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‘Reforms Should Centre Around People’

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Why do you say it is essential to review the reforms conceived in the pre-Lehman period?
The reforms considered in India were based on beliefs prevailing prior to the global crisis. But now, after the crisis, there is a review of economic theory broadly on how the state interacts with the markets. So you have to look back at what you called good reforms before the crisis and see what has changed in the world, what is okay for us, and what is not.

You say the days of silos are over. What does it mean?
All over the world, there is a better recognition of importance of coordination of public policy, and the need for counter-cyclical policy to be adopted by financial sector regulators, by monetary authorities and by fiscal policy makers. If all these players are to coordinate, you can’t work in silos.

For many, reforms mean a life­style of the kind you see in the West. For some, it is also about happiness. How will policymakers address such issues?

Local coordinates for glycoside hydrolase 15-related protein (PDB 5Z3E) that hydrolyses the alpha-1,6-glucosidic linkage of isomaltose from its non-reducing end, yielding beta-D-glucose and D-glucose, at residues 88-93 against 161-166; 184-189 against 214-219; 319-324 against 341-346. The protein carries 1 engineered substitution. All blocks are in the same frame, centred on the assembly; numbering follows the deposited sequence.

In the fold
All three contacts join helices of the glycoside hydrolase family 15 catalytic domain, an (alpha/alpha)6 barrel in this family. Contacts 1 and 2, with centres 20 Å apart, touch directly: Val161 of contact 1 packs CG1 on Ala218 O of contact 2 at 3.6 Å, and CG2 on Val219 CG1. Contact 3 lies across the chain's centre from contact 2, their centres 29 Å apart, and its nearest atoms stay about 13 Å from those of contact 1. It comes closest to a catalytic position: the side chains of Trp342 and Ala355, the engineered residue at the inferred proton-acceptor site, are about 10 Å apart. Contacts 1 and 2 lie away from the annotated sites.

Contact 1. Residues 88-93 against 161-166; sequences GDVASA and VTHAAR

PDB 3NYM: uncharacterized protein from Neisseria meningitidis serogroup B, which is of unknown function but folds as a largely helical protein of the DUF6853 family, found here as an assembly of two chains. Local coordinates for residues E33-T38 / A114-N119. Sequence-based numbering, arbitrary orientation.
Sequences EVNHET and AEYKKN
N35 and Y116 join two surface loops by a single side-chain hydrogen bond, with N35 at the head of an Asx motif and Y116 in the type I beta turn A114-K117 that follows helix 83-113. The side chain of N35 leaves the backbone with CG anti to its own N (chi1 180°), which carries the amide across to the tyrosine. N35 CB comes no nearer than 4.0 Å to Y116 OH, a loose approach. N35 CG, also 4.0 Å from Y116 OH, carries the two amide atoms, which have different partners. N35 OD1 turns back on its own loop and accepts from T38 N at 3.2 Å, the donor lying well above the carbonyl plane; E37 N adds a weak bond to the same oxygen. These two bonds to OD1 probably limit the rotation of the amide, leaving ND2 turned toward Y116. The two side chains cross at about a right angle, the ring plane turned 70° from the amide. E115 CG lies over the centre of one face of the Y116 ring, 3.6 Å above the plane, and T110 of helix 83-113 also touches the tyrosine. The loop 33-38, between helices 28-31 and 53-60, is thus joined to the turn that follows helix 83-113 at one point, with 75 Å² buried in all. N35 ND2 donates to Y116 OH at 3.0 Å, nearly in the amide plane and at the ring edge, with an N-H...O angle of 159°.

Let us assume Delhi’s citizens want to have a US lifestyle: 1.5 cars for each family. Even now, with less than 10 per cent of people owning a car, there is no space for pedestrians to walk. And if you are to have a US lifestyle for all in Delhi, the environment will be virtually unliveable , with all the pollution. There will be only cars, and no place for people to walk. Reforms should aim for policies to increase the public welfare over the longer run also. In Singapore, for every mile you drive where public transportation is available, you have to pay a tax or fee.  In the long term, the goals of reforms can’t be about growth for the sake of growth without looking at the expectation of what constitutes a healthy and happy life.

On a personal level, what is your idea of reforms?
A college girl asked me in Vijayawada: what is the point of education if I can’t get a job? I said the question should be: Will you give me an education which will get me a job?. Reforms should centre around the people so that there is a fair chance of making a fair living without going hungry, and without being discriminated against.

Click to read the longer version of the interview

(This story was published in Businessworld Issue Dated 11-03-2013)